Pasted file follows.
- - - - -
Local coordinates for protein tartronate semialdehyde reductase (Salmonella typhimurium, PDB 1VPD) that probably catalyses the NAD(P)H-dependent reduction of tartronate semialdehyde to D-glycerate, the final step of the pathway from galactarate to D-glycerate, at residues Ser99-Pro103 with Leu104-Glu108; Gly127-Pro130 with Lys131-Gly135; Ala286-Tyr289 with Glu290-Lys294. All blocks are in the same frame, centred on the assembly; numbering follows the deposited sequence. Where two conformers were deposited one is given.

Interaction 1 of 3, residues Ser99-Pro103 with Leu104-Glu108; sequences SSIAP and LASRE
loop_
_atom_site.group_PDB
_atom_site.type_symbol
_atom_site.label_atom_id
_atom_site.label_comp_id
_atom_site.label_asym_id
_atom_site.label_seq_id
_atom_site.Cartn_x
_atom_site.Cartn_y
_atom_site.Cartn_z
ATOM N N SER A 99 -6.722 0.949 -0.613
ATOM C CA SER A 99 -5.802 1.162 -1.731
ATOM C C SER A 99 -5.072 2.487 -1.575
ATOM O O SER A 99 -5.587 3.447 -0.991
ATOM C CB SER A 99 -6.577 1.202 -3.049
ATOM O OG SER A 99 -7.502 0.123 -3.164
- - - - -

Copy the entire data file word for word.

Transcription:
Local coordinates for protein tartronate semialdehyde reductase (Salmonella typhimurium, PDB 1VPD) that probably catalyses the NAD(P)H-dependent reduction of tartronate semialdehyde to D-glycerate, the final step of the pathway from galactarate to D-glycerate, at residues Ser99-Pro103 with Leu104-Glu108; Gly127-Pro130 with Lys131-Gly135; Ala286-Tyr289 with Glu290-Lys294. All blocks are in the same frame, centred on the assembly; numbering follows the deposited sequence. Where two conformers were deposited one is given.

Interaction 1 of 3, residues Ser99-Pro103 with Leu104-Glu108; sequences SSIAP and LASRE
loop_
_atom_site.group_PDB
_atom_site.type_symbol
_atom_site.label_atom_id
_atom_site.label_comp_id
_atom_site.label_asym_id
_atom_site.label_seq_id
_atom_site.Cartn_x
_atom_site.Cartn_y
_atom_site.Cartn_z
ATOM N N SER A 99 -6.722 0.949 -0.613
ATOM C CA SER A 99 -5.802 1.162 -1.731
ATOM C C SER A 99 -5.072 2.487 -1.575
ATOM O O SER A 99 -5.587 3.447 -0.991
ATOM C CB SER A 99 -6.577 1.202 -3.049
ATOM O OG SER A 99 -7.502 0.123 -3.164